What is it that makes it so easy sometimes and so hard other times?  So easy for some kids (and grown ups!) and so hard for others?  I feel like we’ve come so far as a whole society in what we know about how to help people build self esteem.  We teach kids so many coping skills now that I know I wasn’t taught in elementary school.  But still, that doesn’t take away the individual struggles and learning that each person must go through.  I wish I could take away the struggling times for my students (and family and friends and self), but I know I can’t and, as hard as it feels, I know that taking it away might not even be best, because it is often those times of struggle that build who we are, who we become.  I came across this sentence in my morning book by Mark Nepo the other day and it beautifully reminds me of this lesson,  “Too often we struggle stubbornly in an attempt to protect ourselves from the friction of being alive, when it is precisely that friction that works our spirit into a seeable gem.” So if I can’t take the struggle away, I’ll try to do what I can — love them (us) through it and bring attention to the shining gem that is always peeking through. Shine on, kids! Whiskers, history books and all!

Today you are YOU, that is TRUER than true, there is NO ONE alive who is YOUER than YOU! - Dr. Seuss

‘Today you are YOU, that is TRUER than true, there is NO ONE alive who is YOUER than YOU!’ – Dr. Seuss  Special thanks to my friend MC for making this pic of me!

 

 

Habits & Practice

Do you have any conscious habits or something that you’re practicing regularly?  Not the absentminded kind of habit, like biting your nails.  Something positive and purposeful, something you’re trying to cultivate.  I’ve been working on a few things recently and thinking about the word practice often.

For a while I had wanted to have a nicer start to my days, to be more intentional about how I begin my waking hours.  For years I had been a snoozer.  When my alarm went off, I’d hit the snooze button and steal ten more minutes, and ten more minutes, and ten more minutes, until sometimes nearly an hour would go by.  You know what I could have done in an hour?! And it’s not like I was even really sleeping restfully during that time. Actually sleeping for another hour might have been a good use of time.  And then when I finally did get up, I often felt discouraged because I had wanted to be up earlier and here was another morning that I didn’t do it. Feeling discouraged from the second I get out of bed isn’t the nice start I was imagining.  This year, I decided that enough was enough.  When I began this new year witnessing the sun rise, I decided to make that a regular occurrence.  I set my alarm for 5 am and at this point I have been up before the sun every day for more than two months.  It wasn’t very pleasant at first.  I was tired.  So I tried to make it a little more comfortable.  Before I go to bed, I put something warm to drink in a thermos on my nightstand.  I keep a cozy blanket on the chair in my bedroom.  I slip from bed to the chair and I start with something nice to read.  Right now I’m working my way through Mark Nepo’s ‘The Book of Awakening.‘ Now my early wake up call has become a habit and I often open my eyes a few minutes before the alarm sounds.  (Isn’t the human body amazing?!)  And on clear days, I get to peek out my window and witness some beauty.  Not as scenic as the beach, but still miraculous every time.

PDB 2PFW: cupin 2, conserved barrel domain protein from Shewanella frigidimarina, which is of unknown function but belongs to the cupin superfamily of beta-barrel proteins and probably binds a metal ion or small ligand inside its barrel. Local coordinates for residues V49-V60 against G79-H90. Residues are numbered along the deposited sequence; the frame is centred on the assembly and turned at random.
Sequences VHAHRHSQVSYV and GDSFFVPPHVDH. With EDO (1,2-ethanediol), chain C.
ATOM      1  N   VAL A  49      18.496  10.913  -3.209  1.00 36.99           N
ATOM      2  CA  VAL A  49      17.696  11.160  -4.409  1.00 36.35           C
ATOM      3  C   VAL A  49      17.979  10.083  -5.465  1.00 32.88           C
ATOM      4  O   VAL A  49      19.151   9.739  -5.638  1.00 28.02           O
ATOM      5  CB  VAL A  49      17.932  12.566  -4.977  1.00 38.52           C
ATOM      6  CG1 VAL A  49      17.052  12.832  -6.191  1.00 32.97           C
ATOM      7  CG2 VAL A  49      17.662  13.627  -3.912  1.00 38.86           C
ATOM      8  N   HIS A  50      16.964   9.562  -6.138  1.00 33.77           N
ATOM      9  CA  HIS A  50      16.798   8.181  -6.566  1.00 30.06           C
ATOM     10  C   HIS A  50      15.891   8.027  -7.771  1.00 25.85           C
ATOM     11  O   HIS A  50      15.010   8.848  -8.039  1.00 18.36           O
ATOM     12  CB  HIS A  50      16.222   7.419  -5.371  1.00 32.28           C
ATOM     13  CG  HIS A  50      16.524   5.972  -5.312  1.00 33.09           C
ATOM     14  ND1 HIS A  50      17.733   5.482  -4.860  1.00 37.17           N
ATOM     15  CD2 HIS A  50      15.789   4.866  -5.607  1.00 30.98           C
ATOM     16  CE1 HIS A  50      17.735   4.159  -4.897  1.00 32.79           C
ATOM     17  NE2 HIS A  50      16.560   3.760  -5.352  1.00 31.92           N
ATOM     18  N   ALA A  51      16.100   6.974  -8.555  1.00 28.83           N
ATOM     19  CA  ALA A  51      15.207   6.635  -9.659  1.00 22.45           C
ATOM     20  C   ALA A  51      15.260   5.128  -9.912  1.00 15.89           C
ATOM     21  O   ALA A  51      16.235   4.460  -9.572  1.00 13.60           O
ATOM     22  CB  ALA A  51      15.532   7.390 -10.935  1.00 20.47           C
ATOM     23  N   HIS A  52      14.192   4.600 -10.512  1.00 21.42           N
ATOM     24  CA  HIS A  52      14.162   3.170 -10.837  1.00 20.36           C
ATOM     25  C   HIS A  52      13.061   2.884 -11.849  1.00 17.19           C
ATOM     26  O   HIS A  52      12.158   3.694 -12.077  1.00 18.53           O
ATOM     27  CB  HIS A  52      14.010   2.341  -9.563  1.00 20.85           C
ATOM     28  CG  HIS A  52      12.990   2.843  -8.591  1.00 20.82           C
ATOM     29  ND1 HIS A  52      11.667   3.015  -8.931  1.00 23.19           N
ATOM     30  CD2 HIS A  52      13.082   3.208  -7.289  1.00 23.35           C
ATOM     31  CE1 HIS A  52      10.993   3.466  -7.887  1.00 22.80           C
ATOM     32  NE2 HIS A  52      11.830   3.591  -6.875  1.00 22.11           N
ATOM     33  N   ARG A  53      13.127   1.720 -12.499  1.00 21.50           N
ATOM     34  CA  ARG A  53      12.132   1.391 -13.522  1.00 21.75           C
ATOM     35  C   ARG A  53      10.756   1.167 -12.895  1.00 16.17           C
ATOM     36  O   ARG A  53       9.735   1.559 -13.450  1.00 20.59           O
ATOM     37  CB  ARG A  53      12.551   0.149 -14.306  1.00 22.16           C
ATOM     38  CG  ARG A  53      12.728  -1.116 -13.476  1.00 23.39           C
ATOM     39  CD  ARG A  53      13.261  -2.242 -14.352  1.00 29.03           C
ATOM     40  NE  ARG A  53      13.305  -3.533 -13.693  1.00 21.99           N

During my early mornings, I’m also beginning to practice meditation.  Oh my God! This is not an easy thing to do.  I’m trying not to use words like ‘struggle’ and ‘chore’ to describe this act because I don’t want to set it up in my mind as something that’s so hard, but just is what it is.  So the goal is to be present, concentrate on your breath or maybe a mantra.  But my mind, as minds do, strays.  Here are just a few of the thoughts that got me distracted one morning this week:  “Do they allow use of electronic devices during takeoff on all flights now?  Where’s the power button on the ipad again? Should I turn that thing off more often?  I need to charge that keyboard.  Who was that celebrity who got in trouble for refusing to turn his phone off because he was playing Words with Friends?  Why am I even thinking about this?  I’m not even flying any time soon.  Breathe.  Observe your body breathing all on its own.  Here and now, here and now, here and now.  Who did take my shovel off my porch last night?  TWICE!  At least they replaced it. But I don’t want a different shovel.  I want my shovel.  It doesn’t matter.  It’s just a shovel.  At least you have a shovel.  At least they replaced it.  That was kinda nice actually. For a thief!  I wonder if we’ll have school today. Breathe!  Breathe! Here and now, here and now, here and now……”  This is where thinking about the word practice is helpful to me.  I love that the word practice can be used as a noun and a verb.  It’s something we do repeatedly with a goal of improvement.  Not perfection.  I used to work for a wonderful principal who taught the kids at our school to rephrase that old saying, so they learned, “Practice makes improvement.”  Some days my practice is better than others. None of them are perfection. Yet maybe all of them are.

I think of my meditation time as a practice and I’m trying to think of other things I do as practice too.  Like this writing thing.  I committed to myself (and my writing buddy) that I would write one post a week.  But this week, I had trouble coming up with an idea to write about.  I faced a blank screen.  I came up with ideas and rejected them. I wondered who would care or even notice if I didn’t post this week.  And then I remembered the word practice.  All I have to do is show up and give it a good try.  It’s kind of strange, but framing something as practice takes the pressure off -AND- helps me be fully present and ‘all-in’, all at the same time. Does that make sense?  Since I’m not blowing it off, but I’m not expecting it to be perfect, I’m freed up to give it all I’ve got.  And if I practice enough, it starts to become a habit requiring less task-minded effort.  Does that make sense?

Anyway, I’m off to practice something else…

Sunrise from my chair.  Not as scenic as the beach, but still miraculous every time.

Sunrise from my chair. Not the best photo, not as scenic as the beach, but still, miraculous every time.